On the other hand, when examining U.S. fashion brands and retailers’ pricing strategy at the product level, “Made in the USA” clothing was still priced much higher than imported ones for almost all major apparel categories, except hosiery. Notably, in the past 12 months, the average unit retail price of “Made in the USA” clothing was 99.2 percent higher than imported ones in the value and mass market and 36.0 percent higher in the premium and luxury market. This interesting phenomenon supports the arguments that U.S. consumers somehow are willing to pay a premium price for products with the “Made in the USA” label.  

Additionally, during the past 12 months, around 46.3 percent of “Made in the USA” apparel were sold at a discount compared with more than 54.6 percent of imported ones. The advantage of proximity to the market, which makes speedy replenishment for in-season items possible, is an important factor behind the more successful control of markdowns for “Made in the USA” products. For example, data shows that U.S. fashion brands and retailers replenished approximately 12.7 percent of their “Made in the USA” offering in the past 12 months but only 2.8 percent of imported clothing.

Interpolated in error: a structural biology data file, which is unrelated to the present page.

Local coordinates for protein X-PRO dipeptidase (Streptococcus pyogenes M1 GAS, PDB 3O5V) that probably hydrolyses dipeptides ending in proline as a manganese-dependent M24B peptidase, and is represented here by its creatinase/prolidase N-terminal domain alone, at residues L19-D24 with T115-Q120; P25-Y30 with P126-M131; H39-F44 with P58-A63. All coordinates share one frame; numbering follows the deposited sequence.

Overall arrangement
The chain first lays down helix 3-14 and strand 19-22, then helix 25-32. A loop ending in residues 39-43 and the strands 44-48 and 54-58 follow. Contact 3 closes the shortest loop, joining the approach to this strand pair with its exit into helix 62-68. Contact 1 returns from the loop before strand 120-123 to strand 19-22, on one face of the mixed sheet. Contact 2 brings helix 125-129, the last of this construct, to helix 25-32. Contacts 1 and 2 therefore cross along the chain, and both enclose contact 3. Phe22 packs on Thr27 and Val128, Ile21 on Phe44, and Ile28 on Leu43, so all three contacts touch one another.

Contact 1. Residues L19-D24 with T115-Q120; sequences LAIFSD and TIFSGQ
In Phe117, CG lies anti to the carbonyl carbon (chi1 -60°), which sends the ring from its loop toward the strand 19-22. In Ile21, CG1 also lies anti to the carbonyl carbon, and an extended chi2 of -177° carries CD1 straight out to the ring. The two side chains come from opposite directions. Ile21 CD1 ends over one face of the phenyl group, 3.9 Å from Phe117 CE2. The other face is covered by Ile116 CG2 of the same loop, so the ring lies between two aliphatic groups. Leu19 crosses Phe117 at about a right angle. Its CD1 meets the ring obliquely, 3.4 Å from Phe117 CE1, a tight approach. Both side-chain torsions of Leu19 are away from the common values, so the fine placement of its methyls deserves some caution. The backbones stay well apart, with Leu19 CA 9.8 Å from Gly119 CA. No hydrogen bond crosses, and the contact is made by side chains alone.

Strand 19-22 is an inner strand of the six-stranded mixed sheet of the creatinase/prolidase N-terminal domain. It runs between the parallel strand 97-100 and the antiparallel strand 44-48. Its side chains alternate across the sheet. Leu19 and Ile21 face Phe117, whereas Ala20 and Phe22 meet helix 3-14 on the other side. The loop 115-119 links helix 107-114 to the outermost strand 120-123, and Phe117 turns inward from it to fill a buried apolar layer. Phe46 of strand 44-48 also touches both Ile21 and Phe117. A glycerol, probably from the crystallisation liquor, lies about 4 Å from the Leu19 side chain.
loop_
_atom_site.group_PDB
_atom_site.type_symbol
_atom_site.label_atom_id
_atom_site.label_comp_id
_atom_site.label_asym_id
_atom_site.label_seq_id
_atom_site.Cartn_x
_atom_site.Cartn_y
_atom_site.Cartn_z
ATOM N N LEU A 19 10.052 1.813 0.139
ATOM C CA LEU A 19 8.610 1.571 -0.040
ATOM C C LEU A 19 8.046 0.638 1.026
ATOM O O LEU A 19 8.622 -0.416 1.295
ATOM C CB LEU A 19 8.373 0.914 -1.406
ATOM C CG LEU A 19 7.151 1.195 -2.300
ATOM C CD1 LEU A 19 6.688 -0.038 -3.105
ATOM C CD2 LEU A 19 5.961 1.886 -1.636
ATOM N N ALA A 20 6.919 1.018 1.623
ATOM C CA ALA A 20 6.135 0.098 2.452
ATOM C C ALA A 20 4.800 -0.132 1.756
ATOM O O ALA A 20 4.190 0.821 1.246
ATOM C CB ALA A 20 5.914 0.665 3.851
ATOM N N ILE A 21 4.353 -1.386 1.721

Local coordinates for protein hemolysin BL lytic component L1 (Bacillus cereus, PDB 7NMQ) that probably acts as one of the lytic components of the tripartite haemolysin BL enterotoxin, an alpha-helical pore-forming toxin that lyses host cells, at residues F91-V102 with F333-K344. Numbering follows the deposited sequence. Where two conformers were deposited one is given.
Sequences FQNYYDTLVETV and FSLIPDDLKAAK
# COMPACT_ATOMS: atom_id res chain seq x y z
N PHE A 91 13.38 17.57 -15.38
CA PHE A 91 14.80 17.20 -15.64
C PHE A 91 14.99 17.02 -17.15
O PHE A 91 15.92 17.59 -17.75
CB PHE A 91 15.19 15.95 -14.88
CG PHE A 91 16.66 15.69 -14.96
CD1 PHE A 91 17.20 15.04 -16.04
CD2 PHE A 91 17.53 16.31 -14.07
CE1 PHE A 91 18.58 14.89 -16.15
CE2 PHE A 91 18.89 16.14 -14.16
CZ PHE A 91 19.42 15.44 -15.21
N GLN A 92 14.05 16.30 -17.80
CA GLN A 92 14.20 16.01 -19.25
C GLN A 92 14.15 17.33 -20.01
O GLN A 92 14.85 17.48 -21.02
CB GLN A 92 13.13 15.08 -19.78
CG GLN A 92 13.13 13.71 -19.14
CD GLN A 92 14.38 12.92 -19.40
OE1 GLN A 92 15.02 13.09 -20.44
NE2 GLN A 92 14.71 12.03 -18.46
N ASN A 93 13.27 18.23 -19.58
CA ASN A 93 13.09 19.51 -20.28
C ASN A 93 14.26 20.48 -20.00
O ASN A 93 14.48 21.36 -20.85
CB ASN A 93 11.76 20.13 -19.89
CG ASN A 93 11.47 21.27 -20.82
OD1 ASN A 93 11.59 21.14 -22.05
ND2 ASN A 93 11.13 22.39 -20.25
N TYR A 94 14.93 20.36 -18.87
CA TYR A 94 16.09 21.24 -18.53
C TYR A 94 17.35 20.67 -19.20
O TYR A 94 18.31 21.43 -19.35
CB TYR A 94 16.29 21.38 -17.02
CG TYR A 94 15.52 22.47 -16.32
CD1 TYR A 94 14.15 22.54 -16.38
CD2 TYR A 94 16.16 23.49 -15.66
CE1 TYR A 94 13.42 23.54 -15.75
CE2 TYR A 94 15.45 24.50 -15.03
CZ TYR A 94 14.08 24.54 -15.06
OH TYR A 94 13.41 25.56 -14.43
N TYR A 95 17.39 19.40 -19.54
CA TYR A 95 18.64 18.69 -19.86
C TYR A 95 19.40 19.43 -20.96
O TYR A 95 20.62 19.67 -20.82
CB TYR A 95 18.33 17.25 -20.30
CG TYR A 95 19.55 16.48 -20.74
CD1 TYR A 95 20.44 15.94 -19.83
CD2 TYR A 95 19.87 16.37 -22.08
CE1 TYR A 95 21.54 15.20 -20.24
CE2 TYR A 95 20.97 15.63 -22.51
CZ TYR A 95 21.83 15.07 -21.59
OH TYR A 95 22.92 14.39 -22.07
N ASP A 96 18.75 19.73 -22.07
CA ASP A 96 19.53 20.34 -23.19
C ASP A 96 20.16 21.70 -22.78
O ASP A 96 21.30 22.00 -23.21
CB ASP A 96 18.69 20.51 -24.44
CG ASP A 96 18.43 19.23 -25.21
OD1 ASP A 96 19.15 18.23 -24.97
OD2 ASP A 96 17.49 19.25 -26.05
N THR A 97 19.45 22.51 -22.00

In conclusion, the findings of this study concur with the view that “Made in the USA” apparel are still relevant today. Meanwhile, it does not seem to be the case that “Made in the USA” apparel and imported ones are necessarily competing with each other in the U.S. retail market. With apparel sourcing increasingly requiring striking a balance among various factors ranging from cost, flexibility, compliance to speed to market, it is hopeful that “Made in the USA” apparel will continue to have its unique role to play in U.S. fashion brands and retailers’ merchandising and sourcing strategies.